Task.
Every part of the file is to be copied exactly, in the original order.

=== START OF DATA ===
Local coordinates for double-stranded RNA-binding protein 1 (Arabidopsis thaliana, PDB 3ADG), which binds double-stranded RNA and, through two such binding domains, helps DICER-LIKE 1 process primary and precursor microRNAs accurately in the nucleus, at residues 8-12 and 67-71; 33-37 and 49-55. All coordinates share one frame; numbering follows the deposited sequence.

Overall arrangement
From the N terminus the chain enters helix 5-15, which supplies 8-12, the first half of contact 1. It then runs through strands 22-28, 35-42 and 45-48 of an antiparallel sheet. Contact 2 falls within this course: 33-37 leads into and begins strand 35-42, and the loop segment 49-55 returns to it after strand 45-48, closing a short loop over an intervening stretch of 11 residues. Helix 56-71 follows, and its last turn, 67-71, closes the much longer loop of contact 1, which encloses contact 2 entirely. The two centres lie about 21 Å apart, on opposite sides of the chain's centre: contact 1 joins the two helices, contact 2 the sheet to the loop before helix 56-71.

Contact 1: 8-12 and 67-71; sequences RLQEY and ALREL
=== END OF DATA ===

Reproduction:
Local coordinates for double-stranded RNA-binding protein 1 (Arabidopsis thaliana, PDB 3ADG), which binds double-stranded RNA and, through two such binding domains, helps DICER-LIKE 1 process primary and precursor microRNAs accurately in the nucleus, at residues 8-12 and 67-71; 33-37 and 49-55. All coordinates share one frame; numbering follows the deposited sequence.

Overall arrangement
From the N terminus the chain enters helix 5-15, which supplies 8-12, the first half of contact 1. It then runs through strands 22-28, 35-42 and 45-48 of an antiparallel sheet. Contact 2 falls within this course: 33-37 leads into and begins strand 35-42, and the loop segment 49-55 returns to it after strand 45-48, closing a short loop over an intervening stretch of 11 residues. Helix 56-71 follows, and its last turn, 67-71, closes the much longer loop of contact 1, which encloses contact 2 entirely. The two centres lie about 21 Å apart, on opposite sides of the chain's centre: contact 1 joins the two helices, contact 2 the sheet to the loop before helix 56-71.

Contact 1: 8-12 and 67-71; sequences RLQEY and ALREL